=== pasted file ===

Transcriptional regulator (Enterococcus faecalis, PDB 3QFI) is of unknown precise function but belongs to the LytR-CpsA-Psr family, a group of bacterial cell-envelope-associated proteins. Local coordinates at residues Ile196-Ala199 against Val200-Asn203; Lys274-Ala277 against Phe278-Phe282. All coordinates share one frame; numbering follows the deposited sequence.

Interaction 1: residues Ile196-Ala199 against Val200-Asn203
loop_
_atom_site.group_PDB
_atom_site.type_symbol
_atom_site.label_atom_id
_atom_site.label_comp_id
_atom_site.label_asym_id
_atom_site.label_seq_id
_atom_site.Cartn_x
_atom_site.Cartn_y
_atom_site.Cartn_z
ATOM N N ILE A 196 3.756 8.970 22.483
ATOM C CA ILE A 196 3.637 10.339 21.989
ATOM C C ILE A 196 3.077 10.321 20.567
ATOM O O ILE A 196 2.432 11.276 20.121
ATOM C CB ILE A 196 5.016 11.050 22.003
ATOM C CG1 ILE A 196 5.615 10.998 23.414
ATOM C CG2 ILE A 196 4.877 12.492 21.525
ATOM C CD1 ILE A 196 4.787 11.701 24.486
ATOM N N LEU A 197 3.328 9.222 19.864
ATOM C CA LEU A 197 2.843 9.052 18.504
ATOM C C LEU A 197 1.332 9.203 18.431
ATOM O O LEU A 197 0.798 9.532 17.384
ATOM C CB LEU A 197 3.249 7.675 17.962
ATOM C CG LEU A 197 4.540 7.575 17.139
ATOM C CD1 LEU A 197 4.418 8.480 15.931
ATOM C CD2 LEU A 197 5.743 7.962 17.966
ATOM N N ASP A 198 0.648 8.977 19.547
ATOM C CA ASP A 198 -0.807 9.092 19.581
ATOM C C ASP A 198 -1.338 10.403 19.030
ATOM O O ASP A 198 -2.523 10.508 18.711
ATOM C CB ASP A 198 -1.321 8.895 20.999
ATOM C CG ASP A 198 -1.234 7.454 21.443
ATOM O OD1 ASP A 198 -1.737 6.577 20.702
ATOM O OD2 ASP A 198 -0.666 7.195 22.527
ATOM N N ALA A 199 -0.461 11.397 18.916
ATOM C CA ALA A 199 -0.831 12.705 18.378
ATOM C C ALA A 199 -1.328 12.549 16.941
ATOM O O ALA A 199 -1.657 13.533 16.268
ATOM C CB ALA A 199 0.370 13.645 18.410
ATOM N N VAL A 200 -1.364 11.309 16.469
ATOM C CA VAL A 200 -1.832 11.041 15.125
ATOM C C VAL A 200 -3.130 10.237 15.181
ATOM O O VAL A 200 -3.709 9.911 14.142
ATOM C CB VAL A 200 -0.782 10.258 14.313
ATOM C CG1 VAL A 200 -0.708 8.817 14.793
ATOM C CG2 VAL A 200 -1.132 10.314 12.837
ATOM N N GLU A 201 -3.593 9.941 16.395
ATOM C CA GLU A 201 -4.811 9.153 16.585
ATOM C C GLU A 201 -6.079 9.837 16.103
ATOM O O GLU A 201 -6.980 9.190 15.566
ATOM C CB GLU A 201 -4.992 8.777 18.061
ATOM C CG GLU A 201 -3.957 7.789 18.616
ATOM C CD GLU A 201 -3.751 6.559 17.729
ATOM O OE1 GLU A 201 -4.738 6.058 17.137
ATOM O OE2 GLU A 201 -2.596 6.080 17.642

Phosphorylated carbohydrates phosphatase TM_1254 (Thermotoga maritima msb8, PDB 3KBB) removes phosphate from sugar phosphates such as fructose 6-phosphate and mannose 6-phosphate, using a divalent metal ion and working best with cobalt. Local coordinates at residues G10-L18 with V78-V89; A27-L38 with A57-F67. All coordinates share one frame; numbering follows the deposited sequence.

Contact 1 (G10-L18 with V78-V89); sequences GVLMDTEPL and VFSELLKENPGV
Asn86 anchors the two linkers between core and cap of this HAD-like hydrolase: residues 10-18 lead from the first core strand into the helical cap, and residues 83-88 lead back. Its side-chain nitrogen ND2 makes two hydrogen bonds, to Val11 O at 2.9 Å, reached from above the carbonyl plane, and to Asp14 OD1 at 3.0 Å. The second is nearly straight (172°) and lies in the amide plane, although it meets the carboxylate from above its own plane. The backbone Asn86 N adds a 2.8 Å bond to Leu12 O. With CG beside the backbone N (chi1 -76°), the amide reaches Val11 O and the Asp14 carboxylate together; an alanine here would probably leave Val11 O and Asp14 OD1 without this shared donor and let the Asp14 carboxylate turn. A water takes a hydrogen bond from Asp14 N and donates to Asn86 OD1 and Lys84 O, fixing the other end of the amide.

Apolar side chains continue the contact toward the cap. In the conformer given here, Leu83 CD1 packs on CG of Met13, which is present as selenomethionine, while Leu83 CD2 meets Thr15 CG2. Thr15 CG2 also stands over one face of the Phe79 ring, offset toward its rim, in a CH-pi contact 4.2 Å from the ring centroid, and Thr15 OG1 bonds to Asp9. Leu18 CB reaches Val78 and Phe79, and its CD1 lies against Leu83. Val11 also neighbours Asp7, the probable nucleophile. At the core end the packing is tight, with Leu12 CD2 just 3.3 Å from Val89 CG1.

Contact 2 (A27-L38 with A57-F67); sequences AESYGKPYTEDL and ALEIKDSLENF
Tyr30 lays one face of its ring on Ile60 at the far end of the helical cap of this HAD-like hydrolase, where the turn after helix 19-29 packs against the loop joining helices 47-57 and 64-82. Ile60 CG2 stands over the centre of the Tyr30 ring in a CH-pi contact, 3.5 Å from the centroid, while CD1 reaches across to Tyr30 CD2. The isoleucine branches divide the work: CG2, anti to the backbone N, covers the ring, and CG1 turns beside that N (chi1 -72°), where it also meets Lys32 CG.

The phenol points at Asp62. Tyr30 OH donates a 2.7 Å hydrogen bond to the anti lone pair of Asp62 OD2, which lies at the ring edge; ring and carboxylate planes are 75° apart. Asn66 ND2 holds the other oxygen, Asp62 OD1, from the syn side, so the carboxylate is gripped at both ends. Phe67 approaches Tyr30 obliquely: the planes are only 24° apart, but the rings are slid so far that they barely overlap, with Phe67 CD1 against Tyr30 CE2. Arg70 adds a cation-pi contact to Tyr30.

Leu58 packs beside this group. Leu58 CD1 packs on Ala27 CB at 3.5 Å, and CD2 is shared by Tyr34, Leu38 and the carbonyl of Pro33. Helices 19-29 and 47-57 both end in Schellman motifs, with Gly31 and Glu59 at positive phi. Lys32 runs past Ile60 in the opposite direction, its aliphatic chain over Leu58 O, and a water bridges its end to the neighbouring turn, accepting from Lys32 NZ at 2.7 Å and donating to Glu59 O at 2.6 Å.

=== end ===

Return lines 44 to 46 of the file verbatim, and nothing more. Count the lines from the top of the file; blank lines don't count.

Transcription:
ATOM C C VAL A 200 -3.130 10.237 15.181
ATOM O O VAL A 200 -3.709 9.911 14.142
ATOM C CB VAL A 200 -0.782 10.258 14.313